Posted: Thursday November 30, 2006 11:45AM; Updated: Thursday November 30, 2006 12:29PM
The Red Sox can't count on the fragile J.D. Drew to replace Manny Ramirez's production.
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Manny's a pain sometimes. Everybody knows it. The goofy attitude. The bemused outfield play. Manny being Manny and all that nonsense. We know.
And Ramirez, let's face it, quit on the Sox last September, too. Plain stopped playing. After the Yankees swept a five-game series from the Sox in Fenway Park late last August, Manny started only eight of the final 38 games -- and one of those was at DH. He said he had a sore knee. That about cinched a ticket out of town for Manny, a lot of people think.
But it's time for everybody in Boston, the people in charge mostly, to wake up and realize exactly what the Sox would be losing. When the signing of the notoriously fragile Drew is finalized in the next few days -- it's reportedly going to be for $14 million a season, for as many as five years, which is a lot more than the Sox were willing to pay Johnny Damon ... but that's another story -- the Sox will have gained an on-base machine who is a superb fielder, certainly better than Ramirez. Yet Drew, as Papelbon and the statistics say, is no Manny. He's not even close.
It'd be folly to look at this as an even swap, Drew for Ramirez. No GM in baseball is that dumb. So we have to figure that if Epstein pulls off the Manny trade, he'll have another up his sleeve, and maybe another, in addition to the Drew signing. Jake Peavy, the fine Padres' starter, has been named in rumors. His teammate, reliever Scott Linebrink, also has been mentioned. The talk about a three-way deal with the Braves, with All-Star center fielder Andruw Jones landing in Boston, won't die. Packages of prospects from the Rangers, Giants or, maybe most likely, the Dodgers are in the mix. The Sox need a shortstop; Baltimore's Miguel Tejada seems eternally available.
If the Sox end up with Drew and another good starting pitcher, or Drew and a reliever or two, or Drew and some prospects, or Drew and another hitter, would that make trading Ramirez worth it? Are the Sox a better team?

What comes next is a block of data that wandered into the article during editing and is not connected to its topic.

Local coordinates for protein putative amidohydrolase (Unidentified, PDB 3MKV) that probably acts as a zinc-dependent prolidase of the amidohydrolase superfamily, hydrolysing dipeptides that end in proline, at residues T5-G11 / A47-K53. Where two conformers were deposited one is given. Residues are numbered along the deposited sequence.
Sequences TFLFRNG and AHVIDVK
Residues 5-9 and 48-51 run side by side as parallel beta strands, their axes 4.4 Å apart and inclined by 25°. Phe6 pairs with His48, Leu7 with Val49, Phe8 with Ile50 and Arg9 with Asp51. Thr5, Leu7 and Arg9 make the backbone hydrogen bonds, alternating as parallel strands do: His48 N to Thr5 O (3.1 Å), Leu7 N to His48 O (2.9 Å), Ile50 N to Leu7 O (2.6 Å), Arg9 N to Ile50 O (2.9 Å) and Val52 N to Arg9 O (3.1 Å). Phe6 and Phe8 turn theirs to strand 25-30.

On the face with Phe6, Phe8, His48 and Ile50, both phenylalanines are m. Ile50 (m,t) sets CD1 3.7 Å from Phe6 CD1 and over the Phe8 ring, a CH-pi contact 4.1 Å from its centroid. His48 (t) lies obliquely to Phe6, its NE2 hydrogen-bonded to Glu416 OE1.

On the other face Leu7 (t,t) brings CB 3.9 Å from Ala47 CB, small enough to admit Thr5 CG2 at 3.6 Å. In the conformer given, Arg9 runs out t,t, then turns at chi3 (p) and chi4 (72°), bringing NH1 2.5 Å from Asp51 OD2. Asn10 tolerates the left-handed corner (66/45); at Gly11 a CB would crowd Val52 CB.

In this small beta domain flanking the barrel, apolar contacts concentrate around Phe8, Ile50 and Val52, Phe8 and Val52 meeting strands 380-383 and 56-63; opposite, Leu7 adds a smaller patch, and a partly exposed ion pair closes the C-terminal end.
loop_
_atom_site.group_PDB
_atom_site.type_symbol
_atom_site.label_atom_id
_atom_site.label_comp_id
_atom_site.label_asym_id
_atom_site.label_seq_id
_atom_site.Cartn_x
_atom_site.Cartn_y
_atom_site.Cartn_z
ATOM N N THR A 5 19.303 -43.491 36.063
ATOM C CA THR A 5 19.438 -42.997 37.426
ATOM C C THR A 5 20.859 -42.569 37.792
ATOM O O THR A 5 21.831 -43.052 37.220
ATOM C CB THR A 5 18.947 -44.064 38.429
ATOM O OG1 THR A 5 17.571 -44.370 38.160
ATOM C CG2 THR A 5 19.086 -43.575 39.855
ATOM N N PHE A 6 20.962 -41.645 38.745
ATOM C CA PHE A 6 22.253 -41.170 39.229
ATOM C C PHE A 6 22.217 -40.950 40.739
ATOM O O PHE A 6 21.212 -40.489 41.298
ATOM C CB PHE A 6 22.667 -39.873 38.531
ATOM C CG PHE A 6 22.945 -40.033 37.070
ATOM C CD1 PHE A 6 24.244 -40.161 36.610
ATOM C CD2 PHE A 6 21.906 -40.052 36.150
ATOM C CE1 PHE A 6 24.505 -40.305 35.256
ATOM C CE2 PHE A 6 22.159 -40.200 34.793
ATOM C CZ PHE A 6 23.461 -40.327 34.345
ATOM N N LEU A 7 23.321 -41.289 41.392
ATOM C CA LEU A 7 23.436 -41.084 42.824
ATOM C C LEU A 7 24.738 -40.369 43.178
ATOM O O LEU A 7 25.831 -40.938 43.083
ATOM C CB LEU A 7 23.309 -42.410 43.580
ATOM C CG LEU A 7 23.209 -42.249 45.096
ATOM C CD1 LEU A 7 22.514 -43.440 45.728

Oh, this is a tricky game they're playing.
The only reason the Sox are considering such a bold trade -- other than they simply may have had enough of Manny's games -- is that many teams, in this winter of wildly escalating salaries, evidently wouldn't mind taking on Ramirez's contract. Ramirez's original $168 million deal, signed before the 2001 season, calls for him to be paid an average of $19 million a year for the next two seasons, the final two of the contract. That's a ton of money. More, on average, than anybody has signed for this winter.
Still, this is Ramirez, and several teams out there realize what that means, even if the Sox may not. At least a couple teams may be willing to pay Ramirez the $38 million for 2007 and '08 and tack on another year or two to his contract, at maybe the $20 million a season he has in option years right now.
As much talk as has been thrown at this subject, the trade may never, of course, be consummated. The people in Boston's front office, as much as they may want to dump their annual headache, know what Manny has done for the Sox, and they know to get a fair trade is going to be extremely tricky. And Ramirez, let's not forget, has an ironclad no-trade clause. If Manny rejects a trade, if Manny changes his mind and decides he likes it in Boston -- Manny has done it before -- no one would be surprised.
In the end, a scuttled trade, or no trade at all, would be the best thing that could happen to Boston. Whatever grand plans Epstein may have in his head, whatever pain Ramirez has caused in the past, whatever hassles everyone is going through now, keeping Ramirez is still the best course for this franchise.